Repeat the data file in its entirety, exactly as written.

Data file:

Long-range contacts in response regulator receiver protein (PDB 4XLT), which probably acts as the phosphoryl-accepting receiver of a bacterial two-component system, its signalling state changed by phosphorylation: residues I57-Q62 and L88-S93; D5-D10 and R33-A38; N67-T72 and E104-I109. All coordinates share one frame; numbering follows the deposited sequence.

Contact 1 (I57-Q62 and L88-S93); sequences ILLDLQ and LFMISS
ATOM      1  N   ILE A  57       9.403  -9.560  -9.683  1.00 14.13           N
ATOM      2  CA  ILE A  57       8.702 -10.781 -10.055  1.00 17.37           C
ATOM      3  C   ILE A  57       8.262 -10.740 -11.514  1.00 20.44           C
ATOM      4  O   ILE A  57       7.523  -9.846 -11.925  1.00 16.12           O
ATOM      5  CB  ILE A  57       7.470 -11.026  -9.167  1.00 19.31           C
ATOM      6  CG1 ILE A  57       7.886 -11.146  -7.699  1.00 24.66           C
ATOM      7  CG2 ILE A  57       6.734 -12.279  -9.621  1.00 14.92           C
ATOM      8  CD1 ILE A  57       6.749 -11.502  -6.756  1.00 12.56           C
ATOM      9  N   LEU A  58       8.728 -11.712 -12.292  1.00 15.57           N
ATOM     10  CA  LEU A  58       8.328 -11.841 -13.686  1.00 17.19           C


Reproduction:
Long-range contacts in response regulator receiver protein (PDB 4XLT), which probably acts as the phosphoryl-accepting receiver of a bacterial two-component system, its signalling state changed by phosphorylation: residues I57-Q62 and L88-S93; D5-D10 and R33-A38; N67-T72 and E104-I109. All coordinates share one frame; numbering follows the deposited sequence.

Contact 1 (I57-Q62 and L88-S93); sequences ILLDLQ and LFMISS
ATOM      1  N   ILE A  57       9.403  -9.560  -9.683  1.00 14.13           N
ATOM      2  CA  ILE A  57       8.702 -10.781 -10.055  1.00 17.37           C
ATOM      3  C   ILE A  57       8.262 -10.740 -11.514  1.00 20.44           C
ATOM      4  O   ILE A  57       7.523  -9.846 -11.925  1.00 16.12           O
ATOM      5  CB  ILE A  57       7.470 -11.026  -9.167  1.00 19.31           C
ATOM      6  CG1 ILE A  57       7.886 -11.146  -7.699  1.00 24.66           C
ATOM      7  CG2 ILE A  57       6.734 -12.279  -9.621  1.00 14.92           C
ATOM      8  CD1 ILE A  57       6.749 -11.502  -6.756  1.00 12.56           C
ATOM      9  N   LEU A  58       8.728 -11.712 -12.292  1.00 15.57           N
ATOM     10  CA  LEU A  58       8.328 -11.841 -13.686  1.00 17.19           C